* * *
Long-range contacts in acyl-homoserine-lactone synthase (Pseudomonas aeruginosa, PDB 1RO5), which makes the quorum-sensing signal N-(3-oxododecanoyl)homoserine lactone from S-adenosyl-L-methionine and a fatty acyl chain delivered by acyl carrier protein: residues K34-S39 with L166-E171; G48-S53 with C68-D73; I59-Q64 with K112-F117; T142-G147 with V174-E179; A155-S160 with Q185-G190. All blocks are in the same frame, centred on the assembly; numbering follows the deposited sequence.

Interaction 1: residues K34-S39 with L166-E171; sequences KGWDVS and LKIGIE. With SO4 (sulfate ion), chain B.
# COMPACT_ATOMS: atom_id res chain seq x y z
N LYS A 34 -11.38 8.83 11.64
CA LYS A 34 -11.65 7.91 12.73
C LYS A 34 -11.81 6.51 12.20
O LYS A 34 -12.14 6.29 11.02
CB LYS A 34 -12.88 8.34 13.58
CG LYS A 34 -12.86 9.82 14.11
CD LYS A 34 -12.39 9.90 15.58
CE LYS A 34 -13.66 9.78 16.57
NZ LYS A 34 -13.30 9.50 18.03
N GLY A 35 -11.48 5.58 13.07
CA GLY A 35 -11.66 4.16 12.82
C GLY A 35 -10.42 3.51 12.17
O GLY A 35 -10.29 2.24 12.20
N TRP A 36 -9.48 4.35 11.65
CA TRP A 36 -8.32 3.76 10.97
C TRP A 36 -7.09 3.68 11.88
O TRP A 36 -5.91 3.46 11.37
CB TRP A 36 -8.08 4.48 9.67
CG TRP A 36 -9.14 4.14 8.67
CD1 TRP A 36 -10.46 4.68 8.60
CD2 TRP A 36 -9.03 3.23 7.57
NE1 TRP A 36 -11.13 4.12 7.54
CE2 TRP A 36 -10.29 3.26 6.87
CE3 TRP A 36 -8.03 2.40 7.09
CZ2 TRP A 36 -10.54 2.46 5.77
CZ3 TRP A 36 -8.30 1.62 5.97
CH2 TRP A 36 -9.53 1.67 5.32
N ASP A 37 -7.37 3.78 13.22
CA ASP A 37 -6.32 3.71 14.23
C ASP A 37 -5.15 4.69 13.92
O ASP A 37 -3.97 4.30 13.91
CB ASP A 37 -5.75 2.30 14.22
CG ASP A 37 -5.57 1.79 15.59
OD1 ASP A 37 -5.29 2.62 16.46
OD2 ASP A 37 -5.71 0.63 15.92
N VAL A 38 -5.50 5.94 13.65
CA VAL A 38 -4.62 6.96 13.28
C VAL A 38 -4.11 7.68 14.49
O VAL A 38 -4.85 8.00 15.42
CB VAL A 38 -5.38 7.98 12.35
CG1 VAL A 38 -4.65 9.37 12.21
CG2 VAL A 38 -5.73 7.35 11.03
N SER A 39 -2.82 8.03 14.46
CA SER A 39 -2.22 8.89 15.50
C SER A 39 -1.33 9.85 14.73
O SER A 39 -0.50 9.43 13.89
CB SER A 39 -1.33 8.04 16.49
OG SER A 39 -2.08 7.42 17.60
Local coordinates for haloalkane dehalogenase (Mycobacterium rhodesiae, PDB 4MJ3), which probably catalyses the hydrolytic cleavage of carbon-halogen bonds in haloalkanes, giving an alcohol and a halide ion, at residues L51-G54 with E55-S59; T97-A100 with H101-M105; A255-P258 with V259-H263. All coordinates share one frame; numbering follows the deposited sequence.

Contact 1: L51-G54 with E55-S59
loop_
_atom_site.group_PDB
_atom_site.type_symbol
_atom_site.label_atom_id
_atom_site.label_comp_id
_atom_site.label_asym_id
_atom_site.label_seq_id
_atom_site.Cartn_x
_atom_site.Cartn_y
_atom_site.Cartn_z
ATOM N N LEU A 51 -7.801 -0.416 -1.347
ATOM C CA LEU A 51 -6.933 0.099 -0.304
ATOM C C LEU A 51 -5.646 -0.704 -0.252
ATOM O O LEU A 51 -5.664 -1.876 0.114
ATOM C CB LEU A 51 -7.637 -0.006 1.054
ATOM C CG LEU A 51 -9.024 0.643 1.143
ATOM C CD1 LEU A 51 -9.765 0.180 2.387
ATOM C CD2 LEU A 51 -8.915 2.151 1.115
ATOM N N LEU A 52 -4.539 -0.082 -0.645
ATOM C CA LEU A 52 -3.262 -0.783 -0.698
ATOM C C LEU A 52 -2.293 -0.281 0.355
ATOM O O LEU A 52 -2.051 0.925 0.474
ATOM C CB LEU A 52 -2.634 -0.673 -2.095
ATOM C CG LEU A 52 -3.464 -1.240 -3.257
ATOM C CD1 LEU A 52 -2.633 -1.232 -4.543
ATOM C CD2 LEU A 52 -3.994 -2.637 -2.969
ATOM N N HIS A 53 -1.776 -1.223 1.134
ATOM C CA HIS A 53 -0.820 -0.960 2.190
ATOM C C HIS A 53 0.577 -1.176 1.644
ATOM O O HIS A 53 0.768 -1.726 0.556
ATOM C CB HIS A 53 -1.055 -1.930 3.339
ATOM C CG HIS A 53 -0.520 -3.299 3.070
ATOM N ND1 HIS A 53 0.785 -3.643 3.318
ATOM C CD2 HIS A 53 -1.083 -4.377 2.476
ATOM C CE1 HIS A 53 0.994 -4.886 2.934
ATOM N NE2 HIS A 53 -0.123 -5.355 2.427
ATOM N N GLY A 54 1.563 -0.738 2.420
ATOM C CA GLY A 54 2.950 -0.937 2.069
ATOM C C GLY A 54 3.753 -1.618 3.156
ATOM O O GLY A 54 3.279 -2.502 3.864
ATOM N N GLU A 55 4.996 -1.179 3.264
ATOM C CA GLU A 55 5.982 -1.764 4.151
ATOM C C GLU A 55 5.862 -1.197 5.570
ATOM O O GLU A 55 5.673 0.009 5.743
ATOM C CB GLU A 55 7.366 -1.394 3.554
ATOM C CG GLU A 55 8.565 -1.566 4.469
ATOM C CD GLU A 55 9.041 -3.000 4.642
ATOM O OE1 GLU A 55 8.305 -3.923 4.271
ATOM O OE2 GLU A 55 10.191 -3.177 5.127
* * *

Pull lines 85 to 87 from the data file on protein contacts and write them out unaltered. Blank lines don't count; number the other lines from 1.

ATOM C CG HIS A 53 -0.520 -3.299 3.070
ATOM N ND1 HIS A 53 0.785 -3.643 3.318
ATOM C CD2 HIS A 53 -1.083 -4.377 2.476